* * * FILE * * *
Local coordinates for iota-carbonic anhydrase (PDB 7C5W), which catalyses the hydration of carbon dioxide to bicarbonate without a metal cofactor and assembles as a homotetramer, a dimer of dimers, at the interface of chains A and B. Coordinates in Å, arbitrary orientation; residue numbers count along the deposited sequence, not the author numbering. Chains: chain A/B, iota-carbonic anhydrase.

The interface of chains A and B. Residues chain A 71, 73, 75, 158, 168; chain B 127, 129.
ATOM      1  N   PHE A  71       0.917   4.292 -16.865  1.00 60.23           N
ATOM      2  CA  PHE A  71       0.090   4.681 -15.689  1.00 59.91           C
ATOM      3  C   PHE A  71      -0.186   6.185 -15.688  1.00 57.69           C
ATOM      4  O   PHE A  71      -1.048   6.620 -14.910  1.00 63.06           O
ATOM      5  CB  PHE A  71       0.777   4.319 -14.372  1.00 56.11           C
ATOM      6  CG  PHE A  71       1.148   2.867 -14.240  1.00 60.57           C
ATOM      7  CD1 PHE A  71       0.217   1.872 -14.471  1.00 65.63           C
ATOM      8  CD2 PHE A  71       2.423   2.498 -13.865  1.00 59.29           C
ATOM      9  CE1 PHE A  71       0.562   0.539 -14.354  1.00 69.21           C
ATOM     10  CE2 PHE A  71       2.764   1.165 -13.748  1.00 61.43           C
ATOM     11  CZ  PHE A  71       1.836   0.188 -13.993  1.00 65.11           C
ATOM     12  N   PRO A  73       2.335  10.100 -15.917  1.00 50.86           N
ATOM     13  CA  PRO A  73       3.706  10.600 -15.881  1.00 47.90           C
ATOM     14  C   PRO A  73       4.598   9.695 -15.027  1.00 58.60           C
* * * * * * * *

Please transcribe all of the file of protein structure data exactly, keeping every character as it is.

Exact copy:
Local coordinates for iota-carbonic anhydrase (PDB 7C5W), which catalyses the hydration of carbon dioxide to bicarbonate without a metal cofactor and assembles as a homotetramer, a dimer of dimers, at the interface of chains A and B. Coordinates in Å, arbitrary orientation; residue numbers count along the deposited sequence, not the author numbering. Chains: chain A/B, iota-carbonic anhydrase.

The interface of chains A and B. Residues chain A 71, 73, 75, 158, 168; chain B 127, 129.
ATOM      1  N   PHE A  71       0.917   4.292 -16.865  1.00 60.23           N
ATOM      2  CA  PHE A  71       0.090   4.681 -15.689  1.00 59.91           C
ATOM      3  C   PHE A  71      -0.186   6.185 -15.688  1.00 57.69           C
ATOM      4  O   PHE A  71      -1.048   6.620 -14.910  1.00 63.06           O
ATOM      5  CB  PHE A  71       0.777   4.319 -14.372  1.00 56.11           C
ATOM      6  CG  PHE A  71       1.148   2.867 -14.240  1.00 60.57           C
ATOM      7  CD1 PHE A  71       0.217   1.872 -14.471  1.00 65.63           C
ATOM      8  CD2 PHE A  71       2.423   2.498 -13.865  1.00 59.29           C
ATOM      9  CE1 PHE A  71       0.562   0.539 -14.354  1.00 69.21           C
ATOM     10  CE2 PHE A  71       2.764   1.165 -13.748  1.00 61.43           C
ATOM     11  CZ  PHE A  71       1.836   0.188 -13.993  1.00 65.11           C
ATOM     12  N   PRO A  73       2.335  10.100 -15.917  1.00 50.86           N
ATOM     13  CA  PRO A  73       3.706  10.600 -15.881  1.00 47.90           C
ATOM     14  C   PRO A  73       4.598   9.695 -15.027  1.00 58.60           C